x Abu Dhabi, UAESaturday 22 July 2017

UAE praised for progress on rights

A UN migration chief praises the Government's efforts to improve conditions for foreign workers, days before UAE officials appear before the UN's Human Rights Council.

NEW YORK // A UN migration chief has praised the Government's efforts to improve conditions for foreign workers, days before UAE officials appear before the UN's Human Rights Council. Hania Zlotnik, the director of the UN Department of Economic and Social Affairs' population division, welcomed the UAE's efforts on overseas workers' rights.

But some activists have criticised aspects of working, living and wage conditions for the migrant workforce, and this week UAE officials will face the Human Rights Council. "No country that goes in front of this human rights body is found to be perfect," said Ms Zlotnik. "The fact that the Government is engaging in the process by which it can correct its problems shows it is willing to improve conditions for migrants."

Ms Zlotnik was joined by Saqr Ghobash, the Minister of Labour, at the Global Forum on Migration and Development in Manila last month. Mr Ghobash told delegates Government officials had been addressing tensions between the UAE and nations that provided its workers. At the UN this week, Esteban Conejos Jr, the Philippine migration undersecretary, said a UAE pilot migration scheme, a three-way co-operation deal between the UAE, India and the Philippines, had helped countries respond to Gulf labour needs and gain more from remittances, or money sent home by expatriate workers.

Ms Zlotnik praised the Government for engaging with the international community, taking part in the October Manila summit and "communicating with the countries of origin so they can better manage migration". The Government has already submitted an 18-page report that deals extensively with migration and labour issues before its appearance at the Human Rights Council tomorrow. The inquiry is a routine process for all UN members, called the universal periodic review.

The report says the Government is cracking down on companies that violate workers' rights, with an increasing number of officers conducting 122,000 inspections last year, and fining 8,588 firms for violations. Labour officials ensure workers receive decent accommodation and health insurance, and can resolve disputes easily and efficiently, the report says. The Government is also clamping down on human trafficking, starting 10 prosecutions for it by the end of last year.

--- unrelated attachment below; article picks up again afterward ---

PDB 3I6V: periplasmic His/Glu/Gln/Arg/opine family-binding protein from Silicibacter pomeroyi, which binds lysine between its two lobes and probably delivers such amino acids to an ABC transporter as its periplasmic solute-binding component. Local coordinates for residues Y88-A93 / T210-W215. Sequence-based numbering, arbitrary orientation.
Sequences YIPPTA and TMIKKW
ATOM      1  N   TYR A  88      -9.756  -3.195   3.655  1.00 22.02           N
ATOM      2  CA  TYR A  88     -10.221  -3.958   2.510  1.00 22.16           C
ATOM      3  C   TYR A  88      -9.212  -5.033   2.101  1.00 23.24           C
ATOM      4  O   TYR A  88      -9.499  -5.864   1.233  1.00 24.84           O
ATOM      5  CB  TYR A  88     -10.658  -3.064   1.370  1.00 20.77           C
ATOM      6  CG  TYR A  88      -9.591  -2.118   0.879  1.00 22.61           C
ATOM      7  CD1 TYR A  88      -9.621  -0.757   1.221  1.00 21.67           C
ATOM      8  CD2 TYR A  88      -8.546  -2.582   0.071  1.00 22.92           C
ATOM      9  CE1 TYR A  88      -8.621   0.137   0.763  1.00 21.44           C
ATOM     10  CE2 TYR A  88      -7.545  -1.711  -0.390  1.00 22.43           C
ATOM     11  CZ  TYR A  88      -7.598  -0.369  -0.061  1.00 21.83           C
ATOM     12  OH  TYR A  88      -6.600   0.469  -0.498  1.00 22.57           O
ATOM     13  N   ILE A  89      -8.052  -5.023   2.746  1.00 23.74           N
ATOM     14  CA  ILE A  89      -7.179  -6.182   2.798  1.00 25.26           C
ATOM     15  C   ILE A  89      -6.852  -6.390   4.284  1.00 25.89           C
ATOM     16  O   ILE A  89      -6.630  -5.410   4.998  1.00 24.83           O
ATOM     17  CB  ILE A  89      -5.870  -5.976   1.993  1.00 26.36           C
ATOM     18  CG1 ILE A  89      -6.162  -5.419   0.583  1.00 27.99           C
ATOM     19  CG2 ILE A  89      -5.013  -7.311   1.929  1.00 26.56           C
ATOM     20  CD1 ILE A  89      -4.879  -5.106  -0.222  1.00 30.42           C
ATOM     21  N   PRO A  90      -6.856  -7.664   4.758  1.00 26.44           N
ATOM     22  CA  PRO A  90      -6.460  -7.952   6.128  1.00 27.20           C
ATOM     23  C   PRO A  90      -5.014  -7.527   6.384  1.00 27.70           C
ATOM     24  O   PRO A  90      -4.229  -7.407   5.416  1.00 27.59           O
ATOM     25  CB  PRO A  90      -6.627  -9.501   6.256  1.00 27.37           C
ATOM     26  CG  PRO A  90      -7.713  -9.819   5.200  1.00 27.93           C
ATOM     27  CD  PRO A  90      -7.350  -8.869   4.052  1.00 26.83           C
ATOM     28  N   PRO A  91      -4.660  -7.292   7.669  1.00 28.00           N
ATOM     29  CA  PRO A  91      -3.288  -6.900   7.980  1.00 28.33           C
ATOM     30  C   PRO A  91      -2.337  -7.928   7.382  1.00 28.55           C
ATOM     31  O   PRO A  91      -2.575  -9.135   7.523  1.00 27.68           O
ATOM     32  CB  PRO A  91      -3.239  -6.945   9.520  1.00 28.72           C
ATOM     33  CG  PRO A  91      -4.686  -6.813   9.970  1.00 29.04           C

But members of the UN's 47-nation human rights body in Geneva will also refer to a second report listing submissions from seven non-governmental organisations that criticise the Government's record. A 12-page report combines contributions from Amnesty International, Human Rights Watch, Mafiwasta and Alkarama for Human Rights. The document describes migrants being forced into "debt bondage" by corrupt employers, "commonplace" illegal retention of workers' passports and the absence of trade unions preventing migrants from negotiating a better deal.

The advocacy groups are pressing members of the Human Rights Council to pose tough questions about migrant violations to UAE officials. But Ms Zlotnik said the Government's apparent willingness to "talk a new language on validating the rights of migrants" means it will probably pass the questioning with ease. While UAE leaders devote attention to migrants' rights, leaders in the developing world are more concerned about people's job-hunting prospects overseas.

The World Bank has predicted remittances sent by overseas workers will stagnate or drop next year, with developed countries tightening immigration rules as their economies slide into recession. Mr Conejos said colleagues were devising contingency plans to prepare the archipelago for a reduced need for maids and other domestic workers in the UAE and other parts of the Gulf. "We expect? the economic downturn will first impact each household's ability to hire domestic workers," he said.

Ms Zlotnik said the potential burst of a property bubble in Dubai and Abu Dhabi could also reduce the number of migrant workers needed in the construction industry. But she said the Emirates could not function without a constant stream of overseas labour, as the vast majority of the country's population is expatriate - 80 per cent, according to official figures. jreinl@thenational.ae